Plus The woman everyone wants to look like
There’s a new fashion star on the block – and it’s her spirit, not just her clothes, that we admire, says Charlie Gowans-eglinton
Fashion muse Giovanna Battaglia Engelbert is a shop assistant’s dream. “I watched the Burberry show through Instagram, and the next day I arrived in London and thought I’d check it out in the store. That day, I ended up buying two skirts and a coat from the new collection – I thought, I need this skirt right now. The assistant was like: ‘Oh, shall I wrap this for you?’ And I said: ‘You don’t understand, I’m walking out of the store with this skirt on.’ ”
A fashion editor for titles including Japanese Vogue and W Magazine,
Battaglia Engelbert got her start in the industry as a model for Dolce & Gabbana at 17, but turned her back on it because she wanted more control over styling and make-up. An early adopter of Instagram, she built her profile quickly by using it to network and establish herself as a fashion authority beyond the pages of magazines. Today, she is seen as the woman everyone would want to dress like (if they dared to and had the budget). When she attends the bi-annual fashion shows, she attends not just as an editor, but as one of the “peacocks”, changing outfits multiple times a day – one moment feathers, the next, sequins, and all designer – with the aim of being photographed by the waiting paparazzi. They’re a breed often scorned by the “working” showgoers filing copy to deadline, though with brand partnerships worth a lot of money, this is work to many of this new cohort.
With very long legs and the deep pockets to match, 38-year-old Battaglia Engelbert could be an easy figure to dislike, especially for the majority of us for whom clothes shopping entails hunting for things that fit our bodies and our budget. However, Battaglia Engelbert’s appeal comes not only through her style, but also because she has a trump card that so many in fashion lack – a sense of humour. That sense of humour, along with an ability
(and the nerve) to wear anything, is the basis of her book, Gio_graphy: Fun
in the Wild World of Fashion (Rizzoli, £29.95), out this week. It’s a style manual – at least, of sorts. “It’s more about mistakes, this book, than a how-to guide,” she laughs,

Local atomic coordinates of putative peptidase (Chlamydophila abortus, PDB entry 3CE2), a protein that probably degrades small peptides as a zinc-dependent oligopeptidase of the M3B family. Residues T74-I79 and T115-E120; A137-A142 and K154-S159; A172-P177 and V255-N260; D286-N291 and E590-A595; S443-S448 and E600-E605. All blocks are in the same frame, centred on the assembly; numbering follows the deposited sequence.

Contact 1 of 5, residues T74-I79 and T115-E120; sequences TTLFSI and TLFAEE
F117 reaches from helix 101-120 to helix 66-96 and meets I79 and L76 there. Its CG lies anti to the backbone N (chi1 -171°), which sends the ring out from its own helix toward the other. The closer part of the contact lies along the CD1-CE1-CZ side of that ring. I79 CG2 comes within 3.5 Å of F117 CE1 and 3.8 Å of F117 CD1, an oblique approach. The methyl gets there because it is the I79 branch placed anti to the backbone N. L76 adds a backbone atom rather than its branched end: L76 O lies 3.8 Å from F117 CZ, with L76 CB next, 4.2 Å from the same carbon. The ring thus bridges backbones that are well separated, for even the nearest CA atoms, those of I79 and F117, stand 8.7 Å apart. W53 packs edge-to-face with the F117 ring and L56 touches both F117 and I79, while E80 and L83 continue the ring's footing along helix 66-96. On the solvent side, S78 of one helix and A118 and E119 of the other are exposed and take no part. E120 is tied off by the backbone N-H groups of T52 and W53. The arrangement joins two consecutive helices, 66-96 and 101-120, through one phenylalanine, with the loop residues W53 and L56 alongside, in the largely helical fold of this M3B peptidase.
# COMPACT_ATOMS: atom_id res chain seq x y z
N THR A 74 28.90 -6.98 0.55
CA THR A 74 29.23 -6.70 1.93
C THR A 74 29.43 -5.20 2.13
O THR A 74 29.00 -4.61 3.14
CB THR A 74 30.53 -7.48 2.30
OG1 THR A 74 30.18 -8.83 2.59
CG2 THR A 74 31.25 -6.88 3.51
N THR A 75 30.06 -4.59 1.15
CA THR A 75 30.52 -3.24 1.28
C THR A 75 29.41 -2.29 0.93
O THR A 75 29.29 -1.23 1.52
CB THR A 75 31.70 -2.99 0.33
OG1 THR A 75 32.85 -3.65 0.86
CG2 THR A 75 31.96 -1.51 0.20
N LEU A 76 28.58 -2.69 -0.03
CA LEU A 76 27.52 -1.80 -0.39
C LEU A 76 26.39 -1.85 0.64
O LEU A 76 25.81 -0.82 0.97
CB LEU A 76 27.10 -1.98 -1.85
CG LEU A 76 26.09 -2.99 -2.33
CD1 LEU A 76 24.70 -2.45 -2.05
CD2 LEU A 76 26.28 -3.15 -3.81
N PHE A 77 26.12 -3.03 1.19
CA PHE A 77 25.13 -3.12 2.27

“like when you have to go from work to cocktails super quickly, you’re going to end up brushing your teeth with mascara.” It spans from everyday – how to wear red, how to style out a broken zip – to the extreme, like how to go to the loo in a ball gown. Both ends of the spectrum are illustrated with pictures of Battaglia Engelbert leading by example – which in this instance, means a photo of her on said loo in said ball gown.
It’s the fantasy fashion life that is the real appeal though – a showcase for Battaglia Engelbert’s spirit that we could all use a little of, her willingness to try, her ability not to take herself too seriously. To have fun.
“Why not? I’m just saying that in my world, I think that being cool is a bore and being fun is more glamorous! At the end of the day, fashion is us changing costumes, it’s the things we put on our bodies to have a good time. I think the worst is to be victimised by the clothes you wear. To watch a girl who cannot walk in high heels, and see her suffering. It’s meant to be fun. Being fun is not necessarily me being a clown all the time, but I can’t be the one who takes myself super seriously, and says: ‘Today I’m going to wear this minimal look because I want to look intellectual.’ No.”
Being brought up in Milan by parents who were both artists could explain how both Battaglia Engelbert and her sister Sara, a handbag designer, ended up as such creative freedom fighters. Now, she divides her time between New York, Stockholm and, just lately, the English countryside with her husband, Oscar Engelbert, the Swedish real-estate mogul.
The pair married last year in a ceremony that spanned days, countries, and multiple dress changes. First, a Valentino gown for a small ceremony in Sweden, then Alaïa to welcome guests to Capri the night before the wedding. “On the day of the ceremony, I had three because I couldn’t… I think each one of them was built for that purpose. I love fashion so much, it was a natural decision to have many changes. If I could have kept the big Mcqueen dress through the dinner, I probably would have done it. It’s just that I would have had to have had 50 fewer guests to make room for the dress, so I went for the guests instead.” The bride changed into a Giambattista Valli gown for dancing; metallic Prada was custom-made for a party the following day.
“I’ve been like this since I was eight years old. I think my style will evolve as I evolve. My mother was a good example of elegance, but then I went crazy bananas like any teenager. And I don’t have kids now, so I don’t know what I’m going to do after, when I do. That’s another chapter. I look at my girlfriends who have kids, and they have comfortable moments, and when they’re back in shape or whatever, they go beyond fashion, even more than before.”
Women around the world look to her for style inspiration – intentionally or not, she can set even the unlikeliest of trends. Is there anything she’d never wear, I ask her. “Never say never.” Except… she hesitates. “I have to say, I would never wear Crocs. Never, even if Christopher Kane made them. That’s where I draw the line.” For the rest of us, that’s probably a good thing.
‘My mother was a good example of elegance, but then I went crazy bananas’
Lady in red… and white: at Paris Fashion Week this month, left. Her wedding last year had a gown by Alexander Mcqueen, above, and Giambattista Valli for dancing